Some Favorites from 2018’s Youth Media Awards
I’ll let you in on a secret. My favorite holiday is not on any national calendars. It doesn’t coincide with a school break. And only a few people I know celebrate it too.
It’s the Youth Media Awards ceremony, which takes place during the American Library Association’s Midwinter conference each year.
The leaders of ALA’s youth and teen divisions host a live webcast as they announce the year’s finalists and winners in Youth Media Award categories like the Printz, Morris, and YALSA Excellence in Nonfiction Awards. Like many other librarians, the announcement of the YMAs sends me into a frenzy–locating, reading, and purchasing these lauded titles for my students. I have been making my way through as many of them as possible over the past six weeks and have discovered some gems for my staff and students.
We Are Okay, by Nina LaCour (Printz Award winner)
The Michael L. Printz Award is given for excellence in literature written for young adults. It’s the big, all-encompassing award. I wanted to check out We Are Okay immediately because I think it came as a bit of surprise to many people.
The book follows the character Marin, as she prepares to spend her first winter break of her college career alone in her New York City dorm. Her grandfather, with whom she has always lived, has recently passed away, an event shrouded in sadness and a distinct sense of mystery. She is expecting her best friend, Mabel, to arrive to spend a few days, but the anticipation of this visit is also heavy with tension and complicated history.
The novel’s mood is soft, subtle, and often somber. Yet LaCour artfully builds suspense in her characters’ experiences, creating a novel about those parts of ourselves we share openly–and those that we keep hidden.
The Hate U Give, by Angie Thomas (Morris Award Winner, Coretta Scott King Author Finalist, Printz Finalist, and Odyssey Award Winner)
One of the books that received copious buzz in the YA book world this year, The Hate U Give follows 16-year-old Starr as she tries to find a balance between her modest home life, in a neighborhood full of other African American people from similar backgrounds, and her fancy suburban prep school, where she is always a racial minority and frequently subject to racist and tokenizing prejudices.
When Starr sees her childhood best friend, Khalil, shot by a police officer under the auspices of public safety, she finds herself in an entirely new internal battle. Does she remain quiet, knowing that what she witnessed was a horrible crime deserving of punishment? Or does she speak out publicly, putting herself in the spotlight for scrutiny and the always-disappointing public opinion?
No one in the book universe was surprised to see this title on so many lists. It’s a gripping, gritty statement about police brutality that our young people need to read.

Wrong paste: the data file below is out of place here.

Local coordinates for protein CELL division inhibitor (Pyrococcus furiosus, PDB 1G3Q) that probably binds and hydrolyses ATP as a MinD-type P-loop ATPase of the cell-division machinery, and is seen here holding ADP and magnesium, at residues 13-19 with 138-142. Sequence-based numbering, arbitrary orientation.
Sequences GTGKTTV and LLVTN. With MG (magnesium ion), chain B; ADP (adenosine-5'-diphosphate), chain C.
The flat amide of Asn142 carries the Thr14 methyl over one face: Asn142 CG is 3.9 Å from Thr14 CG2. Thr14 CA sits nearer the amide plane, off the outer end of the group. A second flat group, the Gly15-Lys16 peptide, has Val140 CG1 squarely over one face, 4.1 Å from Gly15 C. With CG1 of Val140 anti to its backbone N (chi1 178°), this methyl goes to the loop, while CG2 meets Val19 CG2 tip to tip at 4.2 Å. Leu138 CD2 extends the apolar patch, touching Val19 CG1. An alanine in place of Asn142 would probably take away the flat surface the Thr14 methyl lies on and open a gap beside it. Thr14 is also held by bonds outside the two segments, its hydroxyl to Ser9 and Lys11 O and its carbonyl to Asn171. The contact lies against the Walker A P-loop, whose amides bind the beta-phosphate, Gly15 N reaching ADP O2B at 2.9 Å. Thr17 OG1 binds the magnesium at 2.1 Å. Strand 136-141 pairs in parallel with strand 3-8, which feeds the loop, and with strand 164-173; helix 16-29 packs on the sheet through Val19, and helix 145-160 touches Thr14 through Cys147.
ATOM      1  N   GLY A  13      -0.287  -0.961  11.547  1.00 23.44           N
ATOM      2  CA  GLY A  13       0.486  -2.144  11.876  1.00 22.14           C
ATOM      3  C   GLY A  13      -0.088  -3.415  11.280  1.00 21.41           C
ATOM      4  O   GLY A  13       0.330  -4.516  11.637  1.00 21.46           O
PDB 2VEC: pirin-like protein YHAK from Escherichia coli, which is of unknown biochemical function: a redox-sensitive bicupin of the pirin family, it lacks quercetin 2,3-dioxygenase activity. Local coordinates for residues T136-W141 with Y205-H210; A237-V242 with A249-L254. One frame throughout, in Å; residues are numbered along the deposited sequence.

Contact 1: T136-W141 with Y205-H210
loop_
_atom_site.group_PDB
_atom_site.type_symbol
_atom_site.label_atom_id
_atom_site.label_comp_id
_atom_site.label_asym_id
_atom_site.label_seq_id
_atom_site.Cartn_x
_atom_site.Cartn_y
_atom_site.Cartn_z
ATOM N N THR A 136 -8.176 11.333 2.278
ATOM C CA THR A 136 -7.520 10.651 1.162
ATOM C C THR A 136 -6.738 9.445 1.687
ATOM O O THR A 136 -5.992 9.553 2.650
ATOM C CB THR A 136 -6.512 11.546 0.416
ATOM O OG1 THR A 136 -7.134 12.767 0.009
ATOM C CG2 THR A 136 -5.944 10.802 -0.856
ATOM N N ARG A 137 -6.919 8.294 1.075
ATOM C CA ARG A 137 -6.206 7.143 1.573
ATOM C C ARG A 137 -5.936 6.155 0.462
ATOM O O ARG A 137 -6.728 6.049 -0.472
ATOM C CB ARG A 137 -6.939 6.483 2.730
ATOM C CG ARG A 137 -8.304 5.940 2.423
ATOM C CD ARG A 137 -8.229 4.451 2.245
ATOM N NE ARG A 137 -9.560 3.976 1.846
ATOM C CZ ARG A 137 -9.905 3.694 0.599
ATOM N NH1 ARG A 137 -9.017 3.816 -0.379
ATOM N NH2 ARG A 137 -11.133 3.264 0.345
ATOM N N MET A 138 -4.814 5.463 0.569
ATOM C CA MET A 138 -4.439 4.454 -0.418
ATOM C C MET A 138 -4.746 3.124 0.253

Saints and Misfits, by S.K. Ali (Morris Finalist)
An equally welcome voice in the Morris race (the award for debut YA authors) is found in the character Janna, the Muslim Indian-American hijabi teenager at the center of Saints and Misfits. The sheer lack of representation of Muslim experiences in YA literature would make this book a necessary addition to the pool, but Janna’s voice is what caught my attention. She finds nuance while describing her strict adherence to a conservative religious lifestyle, while maintaining a teenage girl’s life.
Saints and Misfits is an honest, contemplative story with a surprising amount of humor–and tremendous heart.
The 57 Bus, by Dashka Slater (Stonewall Award, YALSA Award for Excellence in Nonfiction Finalist)
You might have seen my colleague Megan Kortlandt’s post about giving this book away. She bumped it onto my radar, but when it popped up on two awards’ lists, it became a priority read. Totally worth it!
The 57 Bus is the story of two teens, one of whom set the other on fire while riding the bus across Oakland, California. It’s a story that captures people’s attention quickly because of the sheer horror of the event. My students want to read this book immediately after hearing the premise.
What makes this book incredible is the way that Slater writes about each kid with such detail and care. She delicately delves into two complicated worlds–those of non-binary gender identity and of violence-riddled life in a troubled neighborhood—allowing us to see the people who live in them.
Nonfiction can be challenging for many students, but this is an accessible piece in which everyone can find pieces of themselves or someone they know.
Have you read any of this year’s award-winners or finalists? I’d love to hear from you about your favorites!
Bethany Bratney (@nhslibrarylady) is a National Board Certified School Librarian at Novi High School and was the recipient of the 2015 Michigan School Librarian of the Year Award. She reviews YA materials for School Library Connection magazine and for the LIBRES review group. She is an active member of the Oakland Schools Library Media Leadership Consortium as well as the Michigan Association of Media in Education. She received her BA in English from Michigan State University and her Masters of Library & Information Science from Wayne State University. Bethany is strangely fond of zombies in almost all forms of media, a fact which tends to surprise the people that know her. She has two children below age five, and is grateful at the end of any day that involves the use of fewer than four baby wipes.